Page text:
Do not come and take her away, and do not have permitted her to menstruate only to die” (58). In many parts of Africa it does not always rain enough. Rainmaking ceremonies are performed, at which sacrifices, offering and prayers are made to God, beseeching Him to give more rain or to let it rain. Here is one such prayer made by Maasai women (Kenya. and Tanzania). The woman leader intones one part, while other people present for the occasion sing or recite the other: Leader: “We need herbs on the earth’s back! ” Others: Hie! Wae! Almighty God.
Leader: “The father of Nasira has conquered, has conquered. ” Others: The highlands and also the lowlands of our vast country, which belongs to thee, O God. Leader: “May this be our year, ours in plenty (when you grant us rain!) Others: “O messenger of Mbatian’s son” (59). This prayer is for the welfare of people, animals and nature at large, since all depend on water for their survival. Women express gratitude to God, after childbirth. Then they know that life comes ultimately from Him and is sustained by Him.
The following prayer is said by Pygmy women in a ceremony of dedicating a baby to God. The mother and father lift the baby towards the sky and pray: “To Thee, the Creator, to Thee, the Powerful, I offer this fresh bud, new fruit of the ancient tree. Thou art the Master, we thy children. To Thee, the Creator, to Thee, the Powerful: Khmvoum (God), Khmvoum, I offer this new plant” (60). The sorrows of being childless go very deep in the wife. There are many prayers for help in such situations.
From an affected woman of the Barundi, we feel with her the agony of her spirit, when she prays: “0 Imana (God) of Urundi, if only you would help me! 0 Imana of pity, Imana of my father’s home, if only you would help me!… 0 Imana, if only you would give me a homestead and children! I prostrate myself before you, Imana of Urundi. I cry to you: Give me off-spring, give me as you give to others! Imana, what shall I do, where shall I go? I am in distress: where is there room for me? 0 Merciful, O Imana of mercy, help this once!” (61). Death also brings with it its own sorrows and problems, and many prayers are offered in such times. The following prayer pours out desperation with the same forcefulness as the previous prayer: “My husband, you have abandoned me. My master is gone and will never return.
I am lost. I have no hope. For you used to fetch water and collect firewood for me. You used, to clothe and feed me with good things…
Where shall I go?” (62). It is clear, that women both participate in the religious activities of society and make their own contributions for the spiritual welfare of their lives, their families and of society at large. The prayers are small window that opens into their spirituality which indeed is the spirituality of all human beings. As they share with God in the great mysteries of passing on life, so they share also in giving human life a spiritual orientation.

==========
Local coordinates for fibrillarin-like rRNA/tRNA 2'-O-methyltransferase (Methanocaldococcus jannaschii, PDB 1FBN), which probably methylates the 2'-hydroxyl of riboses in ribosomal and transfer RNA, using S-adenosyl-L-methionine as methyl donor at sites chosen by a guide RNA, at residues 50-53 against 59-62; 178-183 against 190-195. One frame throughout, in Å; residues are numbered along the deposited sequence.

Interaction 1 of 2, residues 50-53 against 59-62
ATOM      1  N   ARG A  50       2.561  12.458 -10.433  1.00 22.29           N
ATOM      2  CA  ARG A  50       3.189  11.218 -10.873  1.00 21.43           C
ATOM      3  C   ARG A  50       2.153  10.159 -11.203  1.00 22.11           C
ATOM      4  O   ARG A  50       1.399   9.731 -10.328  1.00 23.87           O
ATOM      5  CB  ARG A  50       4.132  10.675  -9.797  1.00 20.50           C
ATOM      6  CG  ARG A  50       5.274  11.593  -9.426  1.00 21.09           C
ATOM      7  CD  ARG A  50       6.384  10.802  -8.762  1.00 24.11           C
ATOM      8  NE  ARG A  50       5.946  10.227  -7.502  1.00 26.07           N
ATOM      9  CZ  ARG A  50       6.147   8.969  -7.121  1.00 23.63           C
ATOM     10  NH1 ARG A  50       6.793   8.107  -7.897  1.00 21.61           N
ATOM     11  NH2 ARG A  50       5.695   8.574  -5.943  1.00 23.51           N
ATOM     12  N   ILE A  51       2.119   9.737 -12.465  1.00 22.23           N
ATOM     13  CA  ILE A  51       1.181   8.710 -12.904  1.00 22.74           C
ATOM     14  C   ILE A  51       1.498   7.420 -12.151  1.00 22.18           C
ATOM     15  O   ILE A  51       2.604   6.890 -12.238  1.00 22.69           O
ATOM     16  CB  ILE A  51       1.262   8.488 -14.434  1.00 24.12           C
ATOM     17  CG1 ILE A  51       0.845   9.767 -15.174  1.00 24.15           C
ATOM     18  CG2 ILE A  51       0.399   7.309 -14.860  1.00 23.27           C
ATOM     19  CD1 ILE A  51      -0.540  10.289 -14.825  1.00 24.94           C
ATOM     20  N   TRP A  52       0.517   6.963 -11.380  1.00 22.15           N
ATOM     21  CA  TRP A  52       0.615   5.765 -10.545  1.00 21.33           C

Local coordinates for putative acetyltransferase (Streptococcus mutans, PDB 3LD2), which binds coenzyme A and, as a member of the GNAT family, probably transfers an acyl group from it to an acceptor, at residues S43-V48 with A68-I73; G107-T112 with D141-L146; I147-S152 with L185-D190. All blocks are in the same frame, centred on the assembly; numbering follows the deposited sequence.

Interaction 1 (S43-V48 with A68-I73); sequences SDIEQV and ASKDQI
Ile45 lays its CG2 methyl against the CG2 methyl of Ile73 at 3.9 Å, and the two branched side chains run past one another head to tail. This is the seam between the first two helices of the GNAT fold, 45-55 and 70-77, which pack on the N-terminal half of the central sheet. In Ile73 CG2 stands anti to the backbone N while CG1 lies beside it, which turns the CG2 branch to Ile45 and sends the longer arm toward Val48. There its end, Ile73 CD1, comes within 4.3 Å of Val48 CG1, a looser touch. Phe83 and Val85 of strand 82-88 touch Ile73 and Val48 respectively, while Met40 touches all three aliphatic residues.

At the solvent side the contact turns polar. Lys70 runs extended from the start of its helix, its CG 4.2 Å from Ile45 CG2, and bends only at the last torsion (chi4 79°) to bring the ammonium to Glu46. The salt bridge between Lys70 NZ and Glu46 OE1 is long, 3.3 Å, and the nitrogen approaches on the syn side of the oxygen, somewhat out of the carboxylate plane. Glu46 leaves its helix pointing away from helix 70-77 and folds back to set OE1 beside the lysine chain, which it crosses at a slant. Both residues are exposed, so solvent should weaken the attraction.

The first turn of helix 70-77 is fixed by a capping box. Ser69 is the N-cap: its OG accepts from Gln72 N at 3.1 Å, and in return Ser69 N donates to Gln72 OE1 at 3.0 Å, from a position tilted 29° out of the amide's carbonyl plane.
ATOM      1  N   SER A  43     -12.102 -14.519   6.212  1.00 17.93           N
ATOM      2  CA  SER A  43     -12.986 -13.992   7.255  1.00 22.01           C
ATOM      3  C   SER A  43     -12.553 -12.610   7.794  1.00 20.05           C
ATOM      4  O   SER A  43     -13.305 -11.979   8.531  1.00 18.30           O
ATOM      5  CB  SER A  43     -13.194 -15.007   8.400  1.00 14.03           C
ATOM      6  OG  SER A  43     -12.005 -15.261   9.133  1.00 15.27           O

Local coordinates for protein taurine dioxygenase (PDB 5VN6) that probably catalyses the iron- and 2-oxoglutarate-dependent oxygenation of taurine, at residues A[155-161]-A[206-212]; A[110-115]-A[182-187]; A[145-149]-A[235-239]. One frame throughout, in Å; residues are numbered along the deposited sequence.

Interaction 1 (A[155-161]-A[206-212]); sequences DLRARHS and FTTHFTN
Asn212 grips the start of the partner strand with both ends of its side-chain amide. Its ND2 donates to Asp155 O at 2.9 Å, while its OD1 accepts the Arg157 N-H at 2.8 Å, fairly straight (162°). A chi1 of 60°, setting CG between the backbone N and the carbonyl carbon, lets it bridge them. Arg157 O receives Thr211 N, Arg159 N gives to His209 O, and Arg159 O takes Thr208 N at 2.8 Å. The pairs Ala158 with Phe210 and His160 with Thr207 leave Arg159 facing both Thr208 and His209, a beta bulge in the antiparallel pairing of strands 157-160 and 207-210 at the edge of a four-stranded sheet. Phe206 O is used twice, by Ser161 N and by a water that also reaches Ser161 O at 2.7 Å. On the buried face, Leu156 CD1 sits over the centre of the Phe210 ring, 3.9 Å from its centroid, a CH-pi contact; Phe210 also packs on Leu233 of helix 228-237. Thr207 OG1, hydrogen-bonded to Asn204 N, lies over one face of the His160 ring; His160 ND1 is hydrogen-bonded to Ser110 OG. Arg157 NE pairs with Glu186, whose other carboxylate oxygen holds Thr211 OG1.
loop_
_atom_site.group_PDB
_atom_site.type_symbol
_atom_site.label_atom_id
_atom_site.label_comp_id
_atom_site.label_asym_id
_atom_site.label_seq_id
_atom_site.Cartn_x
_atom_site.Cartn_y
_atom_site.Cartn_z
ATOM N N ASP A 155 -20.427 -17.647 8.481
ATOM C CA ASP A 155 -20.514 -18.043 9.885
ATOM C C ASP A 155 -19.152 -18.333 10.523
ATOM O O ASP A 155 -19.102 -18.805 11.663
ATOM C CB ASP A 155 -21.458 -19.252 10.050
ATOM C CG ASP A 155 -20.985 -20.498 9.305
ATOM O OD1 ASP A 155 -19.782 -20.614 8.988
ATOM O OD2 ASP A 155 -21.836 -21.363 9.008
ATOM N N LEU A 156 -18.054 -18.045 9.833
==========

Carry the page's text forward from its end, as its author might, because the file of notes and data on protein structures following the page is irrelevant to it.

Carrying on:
They are truly flowers in the garden. They give life beauty, scent and seed Works Cited: 1) BANNERMAN, J.Y., Mantse-Akan Mbebusen (Ghanaian Proverbs), Accra, 1974, p.19 (2) BAUMANN. H ., Schopfung und Urzeit des Menschen im Mythus der afrikanischen Volker, (2 ed.), Berlin, Reirner, 1964.p. 138, p. 180.
(3) Ibid., p. 180. (4) Ibid.. p.49.246. (5) Ibid.. p.
245-248. (6) Ibid., p.204 (7) Ibid., p. 204. (8) See further in BAUMANN. (passim and MBITI Jh.S.
Concepts of God in Africa, London, 1970, p. 171-177 (9) BARRA, G., 1.000 Kikuyu Proverbs, Nairobi, East African Literature Bureau-London, Macmillan and Co., 1960, p.2. (10) Ibid., p.62. (11) OKOT p’Bitek, Acholi Proverbs. Nairobi, Heinernan Kenya Ltd, 1985.
p. 6. (12) KALUGILA. L.
Swahili Proverbs from East Africa-Methali za Kiswahili toka Afrika Mashariki, Uppsala, Scandinavian Institute of African Studies. 1977. p. 5 (13) MASSEK Ol.OloisoIo, A. – SIDAI. J.O..
Enjeno oo Linaasai – Wisdom of Maasci, Nairobi, Transafrica Publishers. 1974, p. 42. (14) DALFOVO, A.T., Logbara Proverbs. Rome. M.C.C.J.
1984, p.214. (15) JUNOD, H. Ph. – JACQUES. A.A. Vatlhari Bya Vatsonga.
The Wisdom of the Tsonga-Shangana People, Pretoria, Central Mission Press. 1957, p. 179, (16) DALFOVO. A.T.
op. cit.. p. 286.
(17) BARRA. G., op. cit., p.60. (18) Ibid.. p.
60. (19) KALUGILA, L. op. cit.,. p. 20.
(20) BANNERMANN, J.Y, op. cit. p.19. (21) DALFOVO A.T., op.cit.. p.
238. (22) BARRA. G., op. cit. p.31.
(23) KALUGILA, L., op. cit. p. 33.
(24) OKOT p’Bitek, op. cit. p. 10-11,l4. (25) DALFOVO. A.T., op.
cit. p. 78.108. (26) JUNOD. H.
Ph. – JACQUES. A.A., op. cit., p.159, (27) DALFOVO, A.T.. op.
cit. p.208. (28) KIMILL. D.N., Mukambi Wa Wo).
Nairobi, East Africa, Literature Bureau. 1962, p. 115. (29) DALFOVO, A.T., op. cit., p.
58-59. (30) BANNERMANN, J.Y,.. op. cit., p. 18. (31) JUNOD.
H. Ph. – JACQUES. A.A., op. cit.. p.179.
(32) DALFOVO. A.T.. op. cit.. p.
51. 33) JUNOD, H. Ph. – JACQUES. A.A., op. cit..
p. 191. (34) Ibid., p. 191. (35) Ibid..
p. 187 (36) Ibid., p. 187 (37) NGUMBU Njururi, Gikuyu Proverbs, London. Macmillan and Company. 1969, p.
1. (38) BARRA. G., op. cit.. p.92. (39) MASSEK O.
OloisoIo. A. – SIDAI, J.O. op. cit. p.
32. (40) Ibid., p.29. (41) OKOT P. Bitek.
Op. cit.., p.10. (42) KALUNGILA, L., op. cit., p.19.
(43) Ibid.. p. 19. (44) BANNERMANN.
I.Y.. op. cit.. p.19,38..
(45) IUNOD. H. Ph., – JACQUES. A.A . op.
cit. p. 177. (46) Ibid., p.
183. (47) Ibid., p. 175 (48) Ibid.. p. 175. (49) BANNERMANN, J.Y.
op.cit., p.17. (50) Ibid., p. 19. (51) Ibid., p. 9 (52) DALFOVO.
A.T.. op. cit., p. 57. (53) Ibid., p. 237.
(54) The Prayers of African Religion. London. S.P.C.K. – Maryknoll. Orbis, 1975.
(55) Ibid., p.32. (56) Ibid.. p.50. (57) Ibid., p. 83.
(58) Ibid., p.96 (59) Ibid., p. 113. (60) Ibid., p. 124. (61) Ibid., p. 86.
(62) Ibid, p.99